Jump to content

Freightliner's environmental credentials down the pan


Recommended Posts

There is plenty of scope to increase the renewable energy supply in the UK. 

Every navigable river has weirs where small scale hydro could be installed ( Mainland Europe  manages to do this very well,) even the non navigable rivers are possible without the need for a huge dam and lake. 

There are numerous old water  mills ripe for conversion for small scale local supply 

Old nuclear sites could be used for wind generation without disturbing the glowing bits.

These might all be small scale, but they soon add up and if we are serious about moving to renewable then we need to get energy where we can. 

 

On the subject of insulation, there is a cavity built into the wall for a reason. Filling it negates that

 

Andy

Edited by SM42
  • Like 4
  • Agree 3
Link to post
Share on other sites

23 minutes ago, SM42 said:

There is plenty of scope to increase the renewable energy supply in the UK. .....

 

100%

We have the potential for plentiful supplies of renewable energy, much of which is guaranteed 24 / 7 / 365.

The scope for mass deployment of small scale micro-generation, is significant.

There's potential in geothermal, even though we're not exactly Iceland.

Ground source heating.

Then there's the tides.

Even in the depths of winter, we can squeeze out a reasonable amount of solar on many days, during daytime.

 

At around 10.00 this morning, the UK was supplying 57% of its electricity from gas.

Demand at the time was around 31GW

 

As I type this post, just after 15.00, demand is still at 31GW.

Gas is providing 53% of our electricity generation.

The sun is shining (it's quite warm here on the S. Coast) and we are getting 9.2% of our electricity from solar....in mid-October!

Wind is down to only 5.7%  (it's averaged only 6.9% over the last 24hrs). 

Hydro is a paltry 0.9%

 

 

 

.

  • Informative/Useful 2
  • Interesting/Thought-provoking 1
Link to post
Share on other sites

6 hours ago, DY444 said:

gets my goat though is the hypocrisy.  It's already been mentioned that the "insulate" protesters either haven't done their own homes or don't know.  That totally undermines their argument in my opinion

I see what you're saying, but having had some quotes to improve the insulation at my house, to it seems like retrofitting insulation is something that the wealthy might be able to do, but most people are unlikely to have the funds hanging around for. Doubly so with the way fuel costs are going (creating a vicious cycle...).

 

The green homes grant of this time last year was a total farce (someone more cynical than I might suggest that it was intended to look like something was being done without the need to actually do anything or spend any money), a scheme like that which actually delivers something is what's needed.

  • Agree 5
Link to post
Share on other sites

10 hours ago, black and decker boy said:

Back on the subject of the electric railway, it’s been posted over on WNXX that FL and the other FOCs are still using some AC traction but seemingly concentrated north of Crewe.

 

This is tied into the availability of train paths!

 

Further south running on diesel isn't as much of an issue due to the WCML having 'slow lines' thus keeping freight out the way of fast passengers services. North of Crewe the WCML is a basically a double track (and steeply graded at that) railway.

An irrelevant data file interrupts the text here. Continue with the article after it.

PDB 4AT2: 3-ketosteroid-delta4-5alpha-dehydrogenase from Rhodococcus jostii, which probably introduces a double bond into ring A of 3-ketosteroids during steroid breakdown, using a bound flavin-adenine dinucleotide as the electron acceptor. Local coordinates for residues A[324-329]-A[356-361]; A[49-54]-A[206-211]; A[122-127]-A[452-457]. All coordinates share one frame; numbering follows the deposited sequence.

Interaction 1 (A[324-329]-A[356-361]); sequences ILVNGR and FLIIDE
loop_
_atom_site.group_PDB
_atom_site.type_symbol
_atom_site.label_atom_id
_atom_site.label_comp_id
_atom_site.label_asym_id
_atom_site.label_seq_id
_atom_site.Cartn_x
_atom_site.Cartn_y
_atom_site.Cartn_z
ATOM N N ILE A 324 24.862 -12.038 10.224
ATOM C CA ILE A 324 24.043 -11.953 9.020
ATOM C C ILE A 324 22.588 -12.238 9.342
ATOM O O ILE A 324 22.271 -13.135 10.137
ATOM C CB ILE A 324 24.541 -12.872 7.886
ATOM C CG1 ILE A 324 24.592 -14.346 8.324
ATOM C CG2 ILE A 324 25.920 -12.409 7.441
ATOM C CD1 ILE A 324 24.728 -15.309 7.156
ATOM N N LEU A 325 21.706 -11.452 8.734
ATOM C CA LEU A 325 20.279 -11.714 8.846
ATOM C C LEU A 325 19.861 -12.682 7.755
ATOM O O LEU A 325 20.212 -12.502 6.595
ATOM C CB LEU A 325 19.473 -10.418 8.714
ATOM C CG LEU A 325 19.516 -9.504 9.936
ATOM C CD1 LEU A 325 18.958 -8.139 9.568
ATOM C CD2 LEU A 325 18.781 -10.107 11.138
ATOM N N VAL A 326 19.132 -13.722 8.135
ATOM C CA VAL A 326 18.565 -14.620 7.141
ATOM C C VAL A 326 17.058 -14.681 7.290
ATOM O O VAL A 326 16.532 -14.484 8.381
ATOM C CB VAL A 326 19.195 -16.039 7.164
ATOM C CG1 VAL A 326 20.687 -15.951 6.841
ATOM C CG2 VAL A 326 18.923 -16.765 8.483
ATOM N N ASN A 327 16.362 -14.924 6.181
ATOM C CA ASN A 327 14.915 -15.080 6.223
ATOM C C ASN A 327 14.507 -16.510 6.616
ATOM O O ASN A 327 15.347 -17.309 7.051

As I said earlier if a FOC puts a diesel on a liner train over Shap or Bettock it takes up 3 electric freight paths and transit time is much slower as it gets chucked into every single loop  available - though as some of those loops are also not particularly long, train lengths are impacted too...

 

 

  • Agree 2
Link to post
Share on other sites

7 hours ago, SM42 said:

 

 

On the subject of insulation, there is a cavity built into the wall for a reason. Filling it negates that

 

Andy

 

My understanding is that cavity was more about preventing rising being a problem. The Victorians didn't have the luxury of modern polymers or build in things such as damp courses.

 

Engineering has moved on however and there is ZERO NEED for empty cavities in buildings these days (even old ones) as we have an extensive suite of treatments that can be retrofitted and allow the filling of any cavities that exist with insulation.

 

In other words don't make excuses - while I don't support some of the more extreme measures taken, Insulate Britain are 100% correct when they say far more action is required by Government to tackle the issue and deal with existing poor quality housing stock  Leaving things up to 'the power of the free market' doesn't wash!

  • Agree 2
  • Interesting/Thought-provoking 1
Link to post
Share on other sites

1 minute ago, phil-b259 said:

 

My understanding is that cavity was more about preventing rising being a problem. The Victorians didn't have the luxury of modern polymers or build in things such as damp courses.

 

Engineering has moved on however and there is ZERO NEED for empty cavities in buildings these days (even old ones) as we have an extensive suite of treatments that can be retrofitted and allow the filling of any cavities that exist with insulation.

 

In other words don't make excuses - while I don't support some of the more extreme measures taken, Insulate Britain are 100% correct when they say far more action is required by Government to tackle the issue and deal with existing poor quality housing stock  Leaving things up to 'the power of the free market' doesn't wash!

 

It's not an excuse. Older cavities being filled cause all sorts of problems. 

New builds can engineer it out at construction. 

1980s  houses not so easy  and how much do you expect a householder to pay to treat the problems that are being stored up?

 

The will might be there but the money not. 

 

For what it's worth  I saw no reduction in heating bills when filling a wall cavity.  10 years later I still haven't recovered the subsidised cost.

Upgrading the boiler did make a big difference. 

 

Andy

  • Like 1
  • Agree 1
  • Interesting/Thought-provoking 2
Link to post
Share on other sites

42 minutes ago, SM42 said:

For what it's worth  I saw no reduction in heating bills when filling a wall cavity.  10 years later I still haven't recovered the subsidised cost.

Upgrading the boiler did make a big difference. 

 

I am not surprised.  Air is a pretty good insulator, and if the cavity is not too big there won't be much transfer from convection either.  In fact that was why cavity walls were such a good idea in the first place.  So replacing a good insulator with a slightly better one is not going to get the gains you would get by upgrading something with more room for improvement, e.g. a better boiler.